The Greater Albany Public Schools Board established a career and technical education advisory committee during a Monday night meeting.
Exactly what that committee will be charged with has yet to be determined.
Board member Micah Smith brought the matter to the board, proposing that the advisory committee gather the “best practices” and advise the board of directors on policy, practices and budgetary items related to career and technical education (CTE) programs, which can connect students to community colleges and businesses to help them obtain job skills. However, discussion between board members led to questions concerning the advisory committee's responsibilities.
Smith’s plan called for an 11- to 20-member committee made up of students, community business partners, district-level administrators, and instructors, including some who teach career and technical classes.
Board vice chair Frank Bricker suggested separating the listed topics assigned to the committee based on CTE-specific academics and tasks he considered more in line with staff concerns.
“I would also look to outreach to the students we’re missing. CTE has been presented as a program for students not wanting to go to college but there’s a lot of benefit in CTE for college-bound students also,” he said.
Smith disagreed with his proposed changes. He said he could go through the proposal again, but noted that advances in the district’s CTE program have occurred organically instead of by design.
“It’s happening because someone might bring an idea to a building or to a group of teachers,” he said. “I can appreciate the idea that what we think is happening is curriculum and the district and instructional department do curriculum but we have very few people in the curriculum department or our schools who do CTE. They are people that are in the business field, not the education field, and we’re trying to hybrid those two together.”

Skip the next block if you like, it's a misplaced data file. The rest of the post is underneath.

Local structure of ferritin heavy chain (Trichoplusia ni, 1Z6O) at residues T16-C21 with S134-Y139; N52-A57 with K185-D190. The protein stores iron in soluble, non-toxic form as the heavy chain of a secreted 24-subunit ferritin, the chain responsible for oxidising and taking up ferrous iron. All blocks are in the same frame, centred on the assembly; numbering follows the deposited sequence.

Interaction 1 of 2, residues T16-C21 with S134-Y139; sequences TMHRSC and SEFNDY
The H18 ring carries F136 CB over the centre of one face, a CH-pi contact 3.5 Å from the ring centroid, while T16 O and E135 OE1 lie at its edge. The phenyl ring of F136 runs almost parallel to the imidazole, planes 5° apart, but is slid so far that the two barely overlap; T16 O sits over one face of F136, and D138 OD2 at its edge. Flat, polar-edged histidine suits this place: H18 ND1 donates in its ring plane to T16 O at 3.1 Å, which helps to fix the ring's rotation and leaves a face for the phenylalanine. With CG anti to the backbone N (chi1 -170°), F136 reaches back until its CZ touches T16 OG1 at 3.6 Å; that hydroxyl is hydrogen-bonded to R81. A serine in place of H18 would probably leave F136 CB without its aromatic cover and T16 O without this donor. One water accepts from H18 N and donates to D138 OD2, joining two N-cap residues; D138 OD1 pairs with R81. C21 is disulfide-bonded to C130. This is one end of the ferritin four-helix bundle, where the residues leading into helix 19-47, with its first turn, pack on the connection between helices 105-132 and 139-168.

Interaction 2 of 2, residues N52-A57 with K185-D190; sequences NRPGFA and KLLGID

Board member Kim Butzner suggested a work session, noting she didn’t know enough about how the CTE program functioned to make a decision on the advisory board's focus. She also said the scope of the committee, as proposed, seemed broad.
“The purpose is broad so the topics as they come up over the next three, five or 10 years can be heard or not heard depending on whether they need a place to be heard,” Smith said.
Voters passed a $159 million bond aimed, in part, at improving and creating spaces for CTE programs throughout the district.
“We have somewhere in the $15 million range in CTE money that’s going out to all of our schools,” Smith said. “Only once in the last 36 months have I seen a curriculum document to see what we’re going to do with those spaces. That worries me.” He also said the CTE program was an opportunity to have local, site-based education that was specific to Albany.
Interim Superintendent Tim Mills said the committee was important for the community and supported the idea. But he suggested approving the concept and working out the details of the committee’s responsibilities at a later date.
Smith volunteered to meet with Mills, Assistant Superintendent Lisa Harlan, instructors and community business partners to work on his proposal before bringing it back to the board during a work session after the board had selected a long-term superintendent.
“No one says we have to do this now but we are having an important conversation and as long as that continues to happen then I think we’re doing right by all of the taxpayers’ money and our students,” Smith said. “This is one of those things that numbers say kids doing this work graduate higher than kids who don’t. This moves the needle.”
A motion by Bricker to create the committee passed unanimously.